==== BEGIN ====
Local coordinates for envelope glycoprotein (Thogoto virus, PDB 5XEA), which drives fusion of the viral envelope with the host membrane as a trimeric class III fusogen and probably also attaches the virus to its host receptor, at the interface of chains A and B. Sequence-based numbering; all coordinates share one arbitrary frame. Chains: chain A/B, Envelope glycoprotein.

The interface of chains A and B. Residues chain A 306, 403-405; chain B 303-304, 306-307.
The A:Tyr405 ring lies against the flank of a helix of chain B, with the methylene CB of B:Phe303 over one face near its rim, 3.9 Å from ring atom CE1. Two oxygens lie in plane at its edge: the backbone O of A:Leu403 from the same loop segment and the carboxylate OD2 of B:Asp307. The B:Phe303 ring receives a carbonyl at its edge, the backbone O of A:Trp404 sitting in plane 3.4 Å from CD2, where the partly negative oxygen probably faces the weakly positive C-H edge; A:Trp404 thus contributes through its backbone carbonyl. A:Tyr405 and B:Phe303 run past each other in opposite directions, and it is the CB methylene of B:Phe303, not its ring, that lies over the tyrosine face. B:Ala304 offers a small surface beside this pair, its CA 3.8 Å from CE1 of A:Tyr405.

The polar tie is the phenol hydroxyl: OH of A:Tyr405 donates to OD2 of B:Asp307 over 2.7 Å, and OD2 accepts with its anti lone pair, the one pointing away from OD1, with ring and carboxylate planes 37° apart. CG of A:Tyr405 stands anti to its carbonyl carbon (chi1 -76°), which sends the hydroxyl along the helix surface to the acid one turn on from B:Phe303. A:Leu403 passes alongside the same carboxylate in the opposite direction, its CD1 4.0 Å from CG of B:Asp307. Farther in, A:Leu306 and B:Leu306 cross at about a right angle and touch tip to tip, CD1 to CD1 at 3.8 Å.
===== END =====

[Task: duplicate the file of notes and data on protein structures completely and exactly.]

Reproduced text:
Local coordinates for envelope glycoprotein (Thogoto virus, PDB 5XEA), which drives fusion of the viral envelope with the host membrane as a trimeric class III fusogen and probably also attaches the virus to its host receptor, at the interface of chains A and B. Sequence-based numbering; all coordinates share one arbitrary frame. Chains: chain A/B, Envelope glycoprotein.

The interface of chains A and B. Residues chain A 306, 403-405; chain B 303-304, 306-307.
The A:Tyr405 ring lies against the flank of a helix of chain B, with the methylene CB of B:Phe303 over one face near its rim, 3.9 Å from ring atom CE1. Two oxygens lie in plane at its edge: the backbone O of A:Leu403 from the same loop segment and the carboxylate OD2 of B:Asp307. The B:Phe303 ring receives a carbonyl at its edge, the backbone O of A:Trp404 sitting in plane 3.4 Å from CD2, where the partly negative oxygen probably faces the weakly positive C-H edge; A:Trp404 thus contributes through its backbone carbonyl. A:Tyr405 and B:Phe303 run past each other in opposite directions, and it is the CB methylene of B:Phe303, not its ring, that lies over the tyrosine face. B:Ala304 offers a small surface beside this pair, its CA 3.8 Å from CE1 of A:Tyr405.

The polar tie is the phenol hydroxyl: OH of A:Tyr405 donates to OD2 of B:Asp307 over 2.7 Å, and OD2 accepts with its anti lone pair, the one pointing away from OD1, with ring and carboxylate planes 37° apart. CG of A:Tyr405 stands anti to its carbonyl carbon (chi1 -76°), which sends the hydroxyl along the helix surface to the acid one turn on from B:Phe303. A:Leu403 passes alongside the same carboxylate in the opposite direction, its CD1 4.0 Å from CG of B:Asp307. Farther in, A:Leu306 and B:Leu306 cross at about a right angle and touch tip to tip, CD1 to CD1 at 3.8 Å.